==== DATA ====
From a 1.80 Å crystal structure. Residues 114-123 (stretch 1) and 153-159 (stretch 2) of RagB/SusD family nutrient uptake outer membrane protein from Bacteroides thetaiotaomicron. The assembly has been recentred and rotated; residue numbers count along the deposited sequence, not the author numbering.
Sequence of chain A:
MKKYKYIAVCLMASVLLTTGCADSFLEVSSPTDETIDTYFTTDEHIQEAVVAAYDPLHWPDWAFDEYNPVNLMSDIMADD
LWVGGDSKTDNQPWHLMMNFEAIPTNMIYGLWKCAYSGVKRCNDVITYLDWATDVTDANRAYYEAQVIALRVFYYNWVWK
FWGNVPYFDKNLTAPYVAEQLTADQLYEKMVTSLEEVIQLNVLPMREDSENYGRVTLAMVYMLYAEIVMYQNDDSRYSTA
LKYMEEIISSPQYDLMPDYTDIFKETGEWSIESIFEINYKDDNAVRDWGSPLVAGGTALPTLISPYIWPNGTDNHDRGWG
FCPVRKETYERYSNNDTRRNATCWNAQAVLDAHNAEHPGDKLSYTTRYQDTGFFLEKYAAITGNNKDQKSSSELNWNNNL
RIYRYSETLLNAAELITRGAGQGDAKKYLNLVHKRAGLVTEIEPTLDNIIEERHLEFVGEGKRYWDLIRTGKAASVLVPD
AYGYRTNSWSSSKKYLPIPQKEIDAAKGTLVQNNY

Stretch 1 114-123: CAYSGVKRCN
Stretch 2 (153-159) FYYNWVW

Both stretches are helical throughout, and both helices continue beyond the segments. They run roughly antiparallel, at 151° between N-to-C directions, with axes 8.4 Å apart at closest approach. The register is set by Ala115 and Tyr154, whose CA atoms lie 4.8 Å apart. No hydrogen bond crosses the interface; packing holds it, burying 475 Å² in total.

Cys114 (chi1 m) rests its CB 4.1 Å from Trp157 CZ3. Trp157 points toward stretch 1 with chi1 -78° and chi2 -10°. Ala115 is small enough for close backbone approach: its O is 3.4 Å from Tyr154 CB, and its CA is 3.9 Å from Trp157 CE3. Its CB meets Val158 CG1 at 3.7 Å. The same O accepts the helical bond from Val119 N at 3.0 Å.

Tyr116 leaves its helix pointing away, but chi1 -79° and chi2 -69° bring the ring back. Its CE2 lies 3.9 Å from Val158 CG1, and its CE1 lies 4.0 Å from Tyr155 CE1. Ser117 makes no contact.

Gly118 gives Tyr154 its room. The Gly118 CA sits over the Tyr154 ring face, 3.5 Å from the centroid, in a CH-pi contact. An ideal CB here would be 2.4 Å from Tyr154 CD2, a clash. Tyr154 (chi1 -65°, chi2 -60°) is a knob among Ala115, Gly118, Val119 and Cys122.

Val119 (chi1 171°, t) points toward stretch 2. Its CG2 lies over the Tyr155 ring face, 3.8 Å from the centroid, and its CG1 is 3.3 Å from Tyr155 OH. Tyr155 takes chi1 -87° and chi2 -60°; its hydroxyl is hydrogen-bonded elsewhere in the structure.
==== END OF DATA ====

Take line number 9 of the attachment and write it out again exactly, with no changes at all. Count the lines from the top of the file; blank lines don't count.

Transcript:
AYGYRTNSWSSSKKYLPIPQKEIDAAKGTLVQNNY